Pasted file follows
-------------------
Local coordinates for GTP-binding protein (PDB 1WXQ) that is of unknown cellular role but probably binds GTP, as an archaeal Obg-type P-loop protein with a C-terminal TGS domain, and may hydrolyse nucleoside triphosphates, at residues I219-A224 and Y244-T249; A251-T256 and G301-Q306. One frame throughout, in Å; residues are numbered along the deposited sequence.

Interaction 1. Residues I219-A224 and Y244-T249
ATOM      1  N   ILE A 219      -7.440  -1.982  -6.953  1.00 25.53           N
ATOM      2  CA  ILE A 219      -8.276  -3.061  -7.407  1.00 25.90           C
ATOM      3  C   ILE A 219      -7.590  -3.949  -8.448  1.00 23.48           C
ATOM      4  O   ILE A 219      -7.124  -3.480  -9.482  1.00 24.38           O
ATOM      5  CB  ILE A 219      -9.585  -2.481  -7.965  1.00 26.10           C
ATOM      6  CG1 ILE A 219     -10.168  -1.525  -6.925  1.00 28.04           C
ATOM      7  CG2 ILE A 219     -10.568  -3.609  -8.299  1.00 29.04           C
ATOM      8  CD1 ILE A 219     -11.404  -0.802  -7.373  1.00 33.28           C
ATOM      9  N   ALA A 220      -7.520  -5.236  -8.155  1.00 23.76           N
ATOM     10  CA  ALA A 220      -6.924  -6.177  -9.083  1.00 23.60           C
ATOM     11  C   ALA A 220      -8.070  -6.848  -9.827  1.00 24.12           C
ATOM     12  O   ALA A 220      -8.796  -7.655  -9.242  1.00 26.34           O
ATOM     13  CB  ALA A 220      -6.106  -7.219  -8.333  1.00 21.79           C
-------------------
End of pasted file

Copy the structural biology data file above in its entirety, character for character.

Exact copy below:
Local coordinates for GTP-binding protein (PDB 1WXQ) that is of unknown cellular role but probably binds GTP, as an archaeal Obg-type P-loop protein with a C-terminal TGS domain, and may hydrolyse nucleoside triphosphates, at residues I219-A224 and Y244-T249; A251-T256 and G301-Q306. One frame throughout, in Å; residues are numbered along the deposited sequence.

Interaction 1. Residues I219-A224 and Y244-T249
ATOM      1  N   ILE A 219      -7.440  -1.982  -6.953  1.00 25.53           N
ATOM      2  CA  ILE A 219      -8.276  -3.061  -7.407  1.00 25.90           C
ATOM      3  C   ILE A 219      -7.590  -3.949  -8.448  1.00 23.48           C
ATOM      4  O   ILE A 219      -7.124  -3.480  -9.482  1.00 24.38           O
ATOM      5  CB  ILE A 219      -9.585  -2.481  -7.965  1.00 26.10           C
ATOM      6  CG1 ILE A 219     -10.168  -1.525  -6.925  1.00 28.04           C
ATOM      7  CG2 ILE A 219     -10.568  -3.609  -8.299  1.00 29.04           C
ATOM      8  CD1 ILE A 219     -11.404  -0.802  -7.373  1.00 33.28           C
ATOM      9  N   ALA A 220      -7.520  -5.236  -8.155  1.00 23.76           N
ATOM     10  CA  ALA A 220      -6.924  -6.177  -9.083  1.00 23.60           C
ATOM     11  C   ALA A 220      -8.070  -6.848  -9.827  1.00 24.12           C
ATOM     12  O   ALA A 220      -8.796  -7.655  -9.242  1.00 26.34           O
ATOM     13  CB  ALA A 220      -6.106  -7.219  -8.333  1.00 21.79           C